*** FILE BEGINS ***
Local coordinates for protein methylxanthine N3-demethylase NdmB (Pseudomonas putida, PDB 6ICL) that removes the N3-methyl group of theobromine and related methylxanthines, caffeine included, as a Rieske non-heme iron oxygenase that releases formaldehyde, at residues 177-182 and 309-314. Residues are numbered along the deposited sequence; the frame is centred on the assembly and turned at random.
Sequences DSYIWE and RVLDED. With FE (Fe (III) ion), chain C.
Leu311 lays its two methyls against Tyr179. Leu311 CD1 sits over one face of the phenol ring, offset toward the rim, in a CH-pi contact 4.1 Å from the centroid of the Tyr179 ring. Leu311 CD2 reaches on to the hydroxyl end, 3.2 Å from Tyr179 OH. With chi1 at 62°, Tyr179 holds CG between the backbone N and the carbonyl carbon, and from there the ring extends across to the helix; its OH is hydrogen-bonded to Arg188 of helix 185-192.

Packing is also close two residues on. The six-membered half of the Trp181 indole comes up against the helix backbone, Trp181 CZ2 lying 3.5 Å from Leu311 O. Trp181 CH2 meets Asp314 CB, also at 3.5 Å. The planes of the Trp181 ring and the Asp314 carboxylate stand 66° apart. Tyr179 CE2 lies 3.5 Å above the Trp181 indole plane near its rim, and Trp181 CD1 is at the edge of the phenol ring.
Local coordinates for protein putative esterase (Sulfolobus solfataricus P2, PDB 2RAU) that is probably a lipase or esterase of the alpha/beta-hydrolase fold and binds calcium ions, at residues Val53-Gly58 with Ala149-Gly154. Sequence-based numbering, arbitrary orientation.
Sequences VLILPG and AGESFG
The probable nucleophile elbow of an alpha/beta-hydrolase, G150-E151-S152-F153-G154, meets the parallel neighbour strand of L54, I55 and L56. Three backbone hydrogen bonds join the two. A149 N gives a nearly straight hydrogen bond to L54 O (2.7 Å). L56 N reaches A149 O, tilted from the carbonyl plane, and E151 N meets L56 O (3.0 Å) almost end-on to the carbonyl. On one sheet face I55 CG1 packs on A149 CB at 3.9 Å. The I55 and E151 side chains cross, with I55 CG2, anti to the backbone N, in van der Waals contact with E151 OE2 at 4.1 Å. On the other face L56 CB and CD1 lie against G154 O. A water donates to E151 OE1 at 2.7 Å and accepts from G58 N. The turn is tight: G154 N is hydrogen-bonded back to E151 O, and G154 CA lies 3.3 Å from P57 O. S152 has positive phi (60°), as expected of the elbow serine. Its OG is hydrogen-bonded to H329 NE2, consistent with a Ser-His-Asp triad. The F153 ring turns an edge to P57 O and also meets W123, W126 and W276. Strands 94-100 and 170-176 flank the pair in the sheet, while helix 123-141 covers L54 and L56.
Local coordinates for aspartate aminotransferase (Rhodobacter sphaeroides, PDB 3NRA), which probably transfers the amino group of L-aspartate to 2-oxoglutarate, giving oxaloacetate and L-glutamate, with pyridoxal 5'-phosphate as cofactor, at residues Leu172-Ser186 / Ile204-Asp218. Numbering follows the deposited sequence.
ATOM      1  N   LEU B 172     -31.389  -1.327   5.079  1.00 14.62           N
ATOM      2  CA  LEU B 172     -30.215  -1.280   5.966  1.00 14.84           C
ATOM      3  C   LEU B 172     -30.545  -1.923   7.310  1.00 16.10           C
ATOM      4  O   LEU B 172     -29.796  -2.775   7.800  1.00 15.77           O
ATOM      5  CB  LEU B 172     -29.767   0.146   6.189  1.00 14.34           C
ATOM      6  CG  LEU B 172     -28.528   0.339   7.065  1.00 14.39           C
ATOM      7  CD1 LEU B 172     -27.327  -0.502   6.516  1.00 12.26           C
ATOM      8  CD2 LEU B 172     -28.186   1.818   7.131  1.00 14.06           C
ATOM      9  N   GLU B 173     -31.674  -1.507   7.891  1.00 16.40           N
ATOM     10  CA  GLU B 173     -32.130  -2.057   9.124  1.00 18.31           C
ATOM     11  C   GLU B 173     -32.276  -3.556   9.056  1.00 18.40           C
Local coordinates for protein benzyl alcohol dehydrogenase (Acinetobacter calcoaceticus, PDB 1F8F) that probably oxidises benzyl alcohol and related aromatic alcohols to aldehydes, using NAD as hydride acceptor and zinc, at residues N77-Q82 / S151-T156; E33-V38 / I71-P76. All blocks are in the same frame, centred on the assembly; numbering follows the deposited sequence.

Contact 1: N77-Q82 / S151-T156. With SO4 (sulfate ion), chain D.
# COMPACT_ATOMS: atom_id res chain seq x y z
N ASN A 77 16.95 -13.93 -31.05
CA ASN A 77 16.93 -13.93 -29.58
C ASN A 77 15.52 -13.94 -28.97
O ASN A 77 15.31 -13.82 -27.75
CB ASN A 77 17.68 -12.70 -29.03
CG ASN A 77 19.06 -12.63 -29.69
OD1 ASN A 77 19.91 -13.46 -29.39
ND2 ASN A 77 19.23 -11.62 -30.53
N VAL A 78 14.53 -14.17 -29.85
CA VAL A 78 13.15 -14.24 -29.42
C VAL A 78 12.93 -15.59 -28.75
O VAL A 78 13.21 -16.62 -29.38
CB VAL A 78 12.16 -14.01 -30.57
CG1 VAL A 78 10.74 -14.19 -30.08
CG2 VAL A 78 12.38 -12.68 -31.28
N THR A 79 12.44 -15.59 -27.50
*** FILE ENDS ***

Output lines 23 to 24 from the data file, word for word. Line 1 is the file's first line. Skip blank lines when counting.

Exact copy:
N ASN A 77 16.95 -13.93 -31.05
CA ASN A 77 16.93 -13.93 -29.58